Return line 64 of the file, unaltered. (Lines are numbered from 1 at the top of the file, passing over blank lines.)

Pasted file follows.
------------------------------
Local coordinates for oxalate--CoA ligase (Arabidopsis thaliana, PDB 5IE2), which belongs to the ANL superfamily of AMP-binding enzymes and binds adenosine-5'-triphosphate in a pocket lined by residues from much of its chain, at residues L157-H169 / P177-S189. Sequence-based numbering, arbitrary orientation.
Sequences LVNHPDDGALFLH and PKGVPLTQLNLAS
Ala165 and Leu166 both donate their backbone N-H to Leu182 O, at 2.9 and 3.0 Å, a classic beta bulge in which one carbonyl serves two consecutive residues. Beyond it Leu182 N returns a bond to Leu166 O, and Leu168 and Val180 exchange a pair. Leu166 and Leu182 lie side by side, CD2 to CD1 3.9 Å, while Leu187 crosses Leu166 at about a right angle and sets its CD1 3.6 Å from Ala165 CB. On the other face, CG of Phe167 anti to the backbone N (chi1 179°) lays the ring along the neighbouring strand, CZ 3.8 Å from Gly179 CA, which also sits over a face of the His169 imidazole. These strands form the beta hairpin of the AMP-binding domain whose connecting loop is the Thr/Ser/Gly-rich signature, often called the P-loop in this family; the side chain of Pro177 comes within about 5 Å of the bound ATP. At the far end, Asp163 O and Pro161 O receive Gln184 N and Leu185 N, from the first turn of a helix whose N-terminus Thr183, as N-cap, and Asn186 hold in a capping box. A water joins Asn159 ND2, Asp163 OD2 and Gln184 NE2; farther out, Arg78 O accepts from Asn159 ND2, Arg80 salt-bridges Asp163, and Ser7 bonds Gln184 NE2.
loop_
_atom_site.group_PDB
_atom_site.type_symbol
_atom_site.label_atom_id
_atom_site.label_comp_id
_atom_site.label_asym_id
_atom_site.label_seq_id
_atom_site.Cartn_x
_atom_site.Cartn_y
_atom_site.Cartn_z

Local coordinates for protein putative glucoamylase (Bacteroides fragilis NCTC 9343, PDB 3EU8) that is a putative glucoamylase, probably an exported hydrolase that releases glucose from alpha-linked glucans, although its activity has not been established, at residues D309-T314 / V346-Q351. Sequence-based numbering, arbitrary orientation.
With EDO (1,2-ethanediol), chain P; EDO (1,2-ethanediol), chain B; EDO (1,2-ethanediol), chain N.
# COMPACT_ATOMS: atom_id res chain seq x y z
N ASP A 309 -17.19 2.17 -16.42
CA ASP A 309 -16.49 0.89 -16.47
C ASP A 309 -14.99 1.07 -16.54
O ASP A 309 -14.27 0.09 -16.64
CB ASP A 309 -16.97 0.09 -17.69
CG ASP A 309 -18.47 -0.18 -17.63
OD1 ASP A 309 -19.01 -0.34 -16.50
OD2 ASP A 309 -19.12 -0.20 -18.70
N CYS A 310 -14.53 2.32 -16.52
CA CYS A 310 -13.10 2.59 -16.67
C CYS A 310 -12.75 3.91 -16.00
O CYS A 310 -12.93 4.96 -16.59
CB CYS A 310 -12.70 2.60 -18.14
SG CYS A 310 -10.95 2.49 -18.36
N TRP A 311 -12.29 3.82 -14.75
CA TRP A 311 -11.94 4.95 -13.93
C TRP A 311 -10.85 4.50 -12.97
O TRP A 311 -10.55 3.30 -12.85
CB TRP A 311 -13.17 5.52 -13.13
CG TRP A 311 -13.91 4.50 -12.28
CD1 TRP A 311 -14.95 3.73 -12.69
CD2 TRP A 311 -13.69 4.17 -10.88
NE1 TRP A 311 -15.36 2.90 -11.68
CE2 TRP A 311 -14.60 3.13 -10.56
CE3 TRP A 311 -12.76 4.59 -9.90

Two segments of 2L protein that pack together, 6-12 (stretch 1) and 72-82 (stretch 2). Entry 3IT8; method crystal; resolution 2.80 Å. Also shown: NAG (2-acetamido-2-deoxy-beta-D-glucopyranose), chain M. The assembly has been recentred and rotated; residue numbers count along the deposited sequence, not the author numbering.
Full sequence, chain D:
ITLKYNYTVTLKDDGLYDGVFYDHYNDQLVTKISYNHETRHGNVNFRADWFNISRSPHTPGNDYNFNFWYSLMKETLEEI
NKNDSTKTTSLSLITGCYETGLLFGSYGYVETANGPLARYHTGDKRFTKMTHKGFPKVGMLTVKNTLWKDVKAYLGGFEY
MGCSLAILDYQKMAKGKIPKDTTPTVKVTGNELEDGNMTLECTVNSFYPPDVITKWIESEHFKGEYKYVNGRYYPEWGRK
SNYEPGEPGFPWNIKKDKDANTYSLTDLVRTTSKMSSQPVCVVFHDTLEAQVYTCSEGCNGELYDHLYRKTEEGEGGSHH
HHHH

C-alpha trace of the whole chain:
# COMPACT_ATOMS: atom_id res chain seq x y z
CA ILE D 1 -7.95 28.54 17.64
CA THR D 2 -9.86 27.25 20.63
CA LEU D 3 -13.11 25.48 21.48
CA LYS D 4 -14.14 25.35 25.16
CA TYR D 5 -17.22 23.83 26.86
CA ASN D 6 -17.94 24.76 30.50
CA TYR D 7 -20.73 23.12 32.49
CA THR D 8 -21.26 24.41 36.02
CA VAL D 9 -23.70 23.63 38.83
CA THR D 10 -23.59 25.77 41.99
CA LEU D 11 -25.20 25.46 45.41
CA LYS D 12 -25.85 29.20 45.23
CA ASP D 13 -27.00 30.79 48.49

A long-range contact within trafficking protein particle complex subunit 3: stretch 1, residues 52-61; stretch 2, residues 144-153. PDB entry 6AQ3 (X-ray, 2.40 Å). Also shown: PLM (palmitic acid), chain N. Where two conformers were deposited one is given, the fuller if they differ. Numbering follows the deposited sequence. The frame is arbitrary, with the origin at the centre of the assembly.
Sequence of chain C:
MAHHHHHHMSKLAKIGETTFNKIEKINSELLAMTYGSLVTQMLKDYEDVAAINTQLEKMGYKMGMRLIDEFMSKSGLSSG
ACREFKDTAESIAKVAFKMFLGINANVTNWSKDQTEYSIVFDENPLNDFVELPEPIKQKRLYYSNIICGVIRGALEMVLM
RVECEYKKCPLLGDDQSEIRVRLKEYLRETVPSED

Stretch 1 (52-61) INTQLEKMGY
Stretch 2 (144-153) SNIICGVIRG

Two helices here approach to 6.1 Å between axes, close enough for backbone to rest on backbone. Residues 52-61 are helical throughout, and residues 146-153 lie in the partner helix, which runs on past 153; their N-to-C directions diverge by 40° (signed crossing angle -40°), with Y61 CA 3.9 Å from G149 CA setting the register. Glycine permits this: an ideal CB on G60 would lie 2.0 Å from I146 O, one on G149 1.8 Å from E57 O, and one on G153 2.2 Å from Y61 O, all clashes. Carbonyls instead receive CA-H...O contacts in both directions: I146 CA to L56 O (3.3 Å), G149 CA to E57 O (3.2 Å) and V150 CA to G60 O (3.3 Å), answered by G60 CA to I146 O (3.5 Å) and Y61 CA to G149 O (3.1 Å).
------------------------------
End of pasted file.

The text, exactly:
A long-range contact within trafficking protein particle complex subunit 3: stretch 1, residues 52-61; stretch 2, residues 144-153. PDB entry 6AQ3 (X-ray, 2.40 Å). Also shown: PLM (palmitic acid), chain N. Where two conformers were deposited one is given, the fuller if they differ. Numbering follows the deposited sequence. The frame is arbitrary, with the origin at the centre of the assembly.